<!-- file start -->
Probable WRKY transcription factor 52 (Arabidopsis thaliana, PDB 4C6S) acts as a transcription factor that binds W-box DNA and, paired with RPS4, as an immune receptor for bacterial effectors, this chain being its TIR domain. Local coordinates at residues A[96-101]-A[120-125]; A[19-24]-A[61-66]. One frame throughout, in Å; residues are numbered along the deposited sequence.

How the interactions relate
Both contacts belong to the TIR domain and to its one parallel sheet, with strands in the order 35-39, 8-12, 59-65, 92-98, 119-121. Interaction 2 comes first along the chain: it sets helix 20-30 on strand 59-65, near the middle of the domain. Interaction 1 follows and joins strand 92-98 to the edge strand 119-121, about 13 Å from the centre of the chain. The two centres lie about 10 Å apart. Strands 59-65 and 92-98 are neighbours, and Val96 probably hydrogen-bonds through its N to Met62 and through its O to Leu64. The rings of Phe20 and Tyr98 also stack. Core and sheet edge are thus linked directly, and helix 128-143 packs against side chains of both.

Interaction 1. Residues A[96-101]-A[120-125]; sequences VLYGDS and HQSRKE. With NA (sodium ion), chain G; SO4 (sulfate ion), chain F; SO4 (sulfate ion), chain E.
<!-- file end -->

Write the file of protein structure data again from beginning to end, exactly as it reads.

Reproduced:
Probable WRKY transcription factor 52 (Arabidopsis thaliana, PDB 4C6S) acts as a transcription factor that binds W-box DNA and, paired with RPS4, as an immune receptor for bacterial effectors, this chain being its TIR domain. Local coordinates at residues A[96-101]-A[120-125]; A[19-24]-A[61-66]. One frame throughout, in Å; residues are numbered along the deposited sequence.

How the interactions relate
Both contacts belong to the TIR domain and to its one parallel sheet, with strands in the order 35-39, 8-12, 59-65, 92-98, 119-121. Interaction 2 comes first along the chain: it sets helix 20-30 on strand 59-65, near the middle of the domain. Interaction 1 follows and joins strand 92-98 to the edge strand 119-121, about 13 Å from the centre of the chain. The two centres lie about 10 Å apart. Strands 59-65 and 92-98 are neighbours, and Val96 probably hydrogen-bonds through its N to Met62 and through its O to Leu64. The rings of Phe20 and Tyr98 also stack. Core and sheet edge are thus linked directly, and helix 128-143 packs against side chains of both.

Interaction 1. Residues A[96-101]-A[120-125]; sequences VLYGDS and HQSRKE. With NA (sodium ion), chain G; SO4 (sulfate ion), chain F; SO4 (sulfate ion), chain E.